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Dr Carole Khaw

Cate Swannell
Med J Aust
Published online: 19 November 2012

Dr Carole Khaw is a senior registrar in her final year of advanced training in sexual health medicine, working part-time at Clinic 275, STD Services at the Royal Adelaide Hospital. She is also a clinical skills lecturer at the University of Adelaide

Why did you choose to become a sexual health physician?

I had worked in private practice in primary care for many years and felt I needed a different challenge. I’d always had an interest in sexually transmitted infections and the fascinating field of HIV medicine. I also had some primary care experience in other important aspects of sexual health medicine. This specialty provided me the opportunity to consolidate my knowledge.

What do you like about the training program?

The training program is robust. I have enjoyed the opportunities to formally learn a diverse range of new skills and also consolidate knowledge in areas like biostatistics, epidemiology, health promotion and laboratory methods. The training program also provides opportunities for research and for presenting at national sexual health conferences.

What are the main challenges?

From a training perspective, a challenge has been the formal study requirements. There were several areas of formal study (university courses) and three research projects to complete. From a personal perspective, I went back into training while working full-time, studying and raising a family (I have two wonderful children and a supportive partner). So the challenge has been that of time management and balance.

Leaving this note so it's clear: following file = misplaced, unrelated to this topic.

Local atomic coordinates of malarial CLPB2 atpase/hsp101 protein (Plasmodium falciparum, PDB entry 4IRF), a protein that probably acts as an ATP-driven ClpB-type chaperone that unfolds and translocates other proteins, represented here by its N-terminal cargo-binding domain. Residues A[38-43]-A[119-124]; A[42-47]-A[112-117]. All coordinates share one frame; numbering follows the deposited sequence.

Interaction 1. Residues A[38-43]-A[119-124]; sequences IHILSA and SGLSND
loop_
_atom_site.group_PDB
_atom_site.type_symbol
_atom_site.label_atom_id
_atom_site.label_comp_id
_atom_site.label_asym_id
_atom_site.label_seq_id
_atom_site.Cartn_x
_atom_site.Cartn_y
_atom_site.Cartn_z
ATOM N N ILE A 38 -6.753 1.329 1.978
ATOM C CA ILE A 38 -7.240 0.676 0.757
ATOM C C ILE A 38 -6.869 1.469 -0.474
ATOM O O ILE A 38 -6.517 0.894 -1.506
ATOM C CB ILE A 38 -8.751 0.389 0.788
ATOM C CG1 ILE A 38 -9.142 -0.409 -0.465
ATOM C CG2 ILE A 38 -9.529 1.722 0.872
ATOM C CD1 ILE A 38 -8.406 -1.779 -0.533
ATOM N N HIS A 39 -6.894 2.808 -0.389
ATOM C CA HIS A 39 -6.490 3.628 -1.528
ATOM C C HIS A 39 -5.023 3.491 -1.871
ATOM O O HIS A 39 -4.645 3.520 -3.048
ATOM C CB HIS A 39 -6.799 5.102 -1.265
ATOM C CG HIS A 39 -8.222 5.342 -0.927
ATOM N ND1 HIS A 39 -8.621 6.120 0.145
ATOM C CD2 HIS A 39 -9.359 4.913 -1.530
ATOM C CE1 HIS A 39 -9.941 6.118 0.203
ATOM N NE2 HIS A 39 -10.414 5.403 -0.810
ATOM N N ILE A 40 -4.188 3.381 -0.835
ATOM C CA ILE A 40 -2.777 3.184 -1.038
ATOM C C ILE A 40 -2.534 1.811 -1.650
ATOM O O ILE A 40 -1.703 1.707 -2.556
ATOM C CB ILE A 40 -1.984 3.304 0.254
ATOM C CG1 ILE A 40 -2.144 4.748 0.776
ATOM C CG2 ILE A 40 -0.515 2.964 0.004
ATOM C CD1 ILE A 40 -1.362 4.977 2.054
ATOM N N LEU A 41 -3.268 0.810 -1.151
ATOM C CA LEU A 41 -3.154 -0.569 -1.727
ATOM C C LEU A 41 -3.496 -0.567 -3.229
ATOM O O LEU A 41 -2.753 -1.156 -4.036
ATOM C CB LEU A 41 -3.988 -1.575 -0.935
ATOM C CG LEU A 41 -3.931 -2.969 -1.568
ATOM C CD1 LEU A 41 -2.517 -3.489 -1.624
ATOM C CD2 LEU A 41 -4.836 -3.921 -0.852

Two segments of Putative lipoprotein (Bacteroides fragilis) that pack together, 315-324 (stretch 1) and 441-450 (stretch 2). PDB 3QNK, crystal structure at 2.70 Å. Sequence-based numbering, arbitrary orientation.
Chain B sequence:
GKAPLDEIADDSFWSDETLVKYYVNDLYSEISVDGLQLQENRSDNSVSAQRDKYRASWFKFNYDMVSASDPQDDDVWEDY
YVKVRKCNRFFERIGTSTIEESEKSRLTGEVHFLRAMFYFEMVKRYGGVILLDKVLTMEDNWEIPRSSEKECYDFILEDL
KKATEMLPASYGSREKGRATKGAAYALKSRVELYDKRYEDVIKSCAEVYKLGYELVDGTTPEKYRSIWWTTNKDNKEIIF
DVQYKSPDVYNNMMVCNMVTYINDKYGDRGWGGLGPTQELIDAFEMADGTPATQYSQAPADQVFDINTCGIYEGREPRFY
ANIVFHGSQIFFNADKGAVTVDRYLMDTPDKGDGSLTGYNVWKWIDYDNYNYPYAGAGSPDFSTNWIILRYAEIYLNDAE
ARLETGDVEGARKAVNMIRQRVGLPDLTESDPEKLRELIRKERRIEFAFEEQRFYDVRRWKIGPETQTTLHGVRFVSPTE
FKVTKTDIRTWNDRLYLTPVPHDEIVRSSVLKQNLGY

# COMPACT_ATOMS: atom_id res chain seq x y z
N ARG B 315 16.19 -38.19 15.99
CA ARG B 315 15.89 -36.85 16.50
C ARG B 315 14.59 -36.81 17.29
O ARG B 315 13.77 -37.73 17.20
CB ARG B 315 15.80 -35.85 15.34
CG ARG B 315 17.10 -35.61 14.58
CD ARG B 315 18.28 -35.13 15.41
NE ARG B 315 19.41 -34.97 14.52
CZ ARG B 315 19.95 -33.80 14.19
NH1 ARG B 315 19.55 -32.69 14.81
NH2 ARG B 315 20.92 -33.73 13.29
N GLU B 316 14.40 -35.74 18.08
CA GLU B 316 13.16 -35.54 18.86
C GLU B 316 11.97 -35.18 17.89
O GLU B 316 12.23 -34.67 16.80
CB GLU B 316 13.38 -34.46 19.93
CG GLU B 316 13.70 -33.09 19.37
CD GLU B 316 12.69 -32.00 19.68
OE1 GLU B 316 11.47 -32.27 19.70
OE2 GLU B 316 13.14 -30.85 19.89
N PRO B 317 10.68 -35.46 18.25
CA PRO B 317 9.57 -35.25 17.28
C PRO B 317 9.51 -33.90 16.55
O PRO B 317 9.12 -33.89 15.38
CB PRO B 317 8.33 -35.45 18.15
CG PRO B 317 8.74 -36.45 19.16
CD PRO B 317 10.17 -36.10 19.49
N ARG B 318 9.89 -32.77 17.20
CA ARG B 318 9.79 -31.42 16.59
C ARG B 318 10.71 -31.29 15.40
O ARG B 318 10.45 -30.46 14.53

How much is the training costing you?

I pay an annual RACP training fee and this varies depending on whether you are in part-time or full-time training. As I work in the public sector, I get a professional development allowance that helped pay for the university courses, which cost from $1500 to $3000.

What’s next for you?

I hope to contribute to the field by improving the teaching of sexual health medicine at the undergraduate and postgraduate level. I would also like to help improve public awareness of sexual health. To achieve this, I hope to continue working part-time as a clinician at my current workplace, working as a university medical educator and becoming involved in more research.

  • Cate Swannell


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